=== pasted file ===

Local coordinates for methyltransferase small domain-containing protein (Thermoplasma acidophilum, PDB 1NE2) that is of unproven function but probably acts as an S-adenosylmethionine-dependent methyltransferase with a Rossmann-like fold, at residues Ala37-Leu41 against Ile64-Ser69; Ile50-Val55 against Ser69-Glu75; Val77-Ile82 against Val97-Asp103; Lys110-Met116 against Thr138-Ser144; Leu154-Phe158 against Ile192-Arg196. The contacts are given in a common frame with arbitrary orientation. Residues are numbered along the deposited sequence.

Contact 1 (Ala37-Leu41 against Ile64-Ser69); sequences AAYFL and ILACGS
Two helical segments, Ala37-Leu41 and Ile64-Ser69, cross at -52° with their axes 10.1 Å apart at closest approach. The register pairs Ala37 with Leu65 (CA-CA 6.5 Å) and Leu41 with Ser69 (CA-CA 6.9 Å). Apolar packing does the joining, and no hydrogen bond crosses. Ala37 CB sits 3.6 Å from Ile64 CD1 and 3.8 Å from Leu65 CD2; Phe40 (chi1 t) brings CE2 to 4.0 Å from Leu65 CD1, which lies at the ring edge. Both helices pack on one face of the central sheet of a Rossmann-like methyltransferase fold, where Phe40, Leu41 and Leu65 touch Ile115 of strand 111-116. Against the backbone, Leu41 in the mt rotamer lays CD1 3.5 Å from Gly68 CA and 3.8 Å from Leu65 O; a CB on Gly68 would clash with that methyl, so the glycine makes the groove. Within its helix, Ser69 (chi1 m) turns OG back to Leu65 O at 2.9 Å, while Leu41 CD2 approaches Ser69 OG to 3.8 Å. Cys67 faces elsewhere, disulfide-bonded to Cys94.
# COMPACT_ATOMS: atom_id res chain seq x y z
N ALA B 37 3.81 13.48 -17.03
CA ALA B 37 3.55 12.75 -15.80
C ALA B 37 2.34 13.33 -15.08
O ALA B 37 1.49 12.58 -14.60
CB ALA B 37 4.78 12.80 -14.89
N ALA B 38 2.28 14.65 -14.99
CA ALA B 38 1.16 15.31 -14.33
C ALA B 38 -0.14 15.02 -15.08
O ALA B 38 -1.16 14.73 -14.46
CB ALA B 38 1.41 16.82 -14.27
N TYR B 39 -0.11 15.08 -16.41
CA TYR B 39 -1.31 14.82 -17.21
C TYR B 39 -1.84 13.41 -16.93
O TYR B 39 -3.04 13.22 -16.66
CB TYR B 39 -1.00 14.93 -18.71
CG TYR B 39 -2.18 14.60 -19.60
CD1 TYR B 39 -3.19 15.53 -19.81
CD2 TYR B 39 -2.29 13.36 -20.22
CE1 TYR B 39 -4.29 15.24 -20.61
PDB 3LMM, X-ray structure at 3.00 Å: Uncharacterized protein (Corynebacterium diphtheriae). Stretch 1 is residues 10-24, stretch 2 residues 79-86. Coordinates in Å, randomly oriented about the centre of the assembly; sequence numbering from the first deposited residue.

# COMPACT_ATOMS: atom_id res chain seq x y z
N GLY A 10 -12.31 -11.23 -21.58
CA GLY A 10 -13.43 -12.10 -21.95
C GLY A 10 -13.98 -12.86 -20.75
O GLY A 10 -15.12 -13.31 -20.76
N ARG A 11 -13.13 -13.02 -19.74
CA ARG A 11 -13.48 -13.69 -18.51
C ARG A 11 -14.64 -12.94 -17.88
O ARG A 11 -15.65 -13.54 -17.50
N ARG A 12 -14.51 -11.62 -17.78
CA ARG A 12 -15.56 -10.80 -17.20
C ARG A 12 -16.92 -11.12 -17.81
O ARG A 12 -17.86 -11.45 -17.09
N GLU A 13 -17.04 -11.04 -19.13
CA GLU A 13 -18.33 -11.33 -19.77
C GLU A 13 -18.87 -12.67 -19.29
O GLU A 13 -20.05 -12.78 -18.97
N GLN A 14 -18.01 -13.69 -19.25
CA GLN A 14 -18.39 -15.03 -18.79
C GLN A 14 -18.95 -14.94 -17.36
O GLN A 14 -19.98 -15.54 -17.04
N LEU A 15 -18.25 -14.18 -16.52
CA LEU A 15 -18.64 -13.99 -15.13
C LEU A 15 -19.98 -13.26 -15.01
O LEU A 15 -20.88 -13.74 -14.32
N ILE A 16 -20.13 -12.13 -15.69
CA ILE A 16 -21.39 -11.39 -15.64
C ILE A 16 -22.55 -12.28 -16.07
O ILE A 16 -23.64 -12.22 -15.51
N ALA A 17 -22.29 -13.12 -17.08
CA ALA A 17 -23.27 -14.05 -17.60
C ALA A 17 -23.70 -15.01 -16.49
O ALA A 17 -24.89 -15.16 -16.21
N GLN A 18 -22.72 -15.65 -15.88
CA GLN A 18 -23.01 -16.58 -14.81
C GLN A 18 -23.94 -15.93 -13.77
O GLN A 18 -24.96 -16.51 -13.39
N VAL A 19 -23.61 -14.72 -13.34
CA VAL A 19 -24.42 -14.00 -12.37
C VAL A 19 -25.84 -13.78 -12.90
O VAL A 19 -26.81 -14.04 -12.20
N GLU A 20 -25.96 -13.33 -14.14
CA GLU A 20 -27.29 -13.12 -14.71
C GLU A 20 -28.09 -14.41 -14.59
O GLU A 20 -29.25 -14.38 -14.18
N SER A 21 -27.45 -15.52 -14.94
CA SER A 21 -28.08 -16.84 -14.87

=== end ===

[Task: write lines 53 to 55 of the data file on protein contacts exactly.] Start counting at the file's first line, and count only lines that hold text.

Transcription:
O ILE A 16 -23.64 -12.22 -15.51
N ALA A 17 -22.29 -13.12 -17.08
CA ALA A 17 -23.27 -14.05 -17.60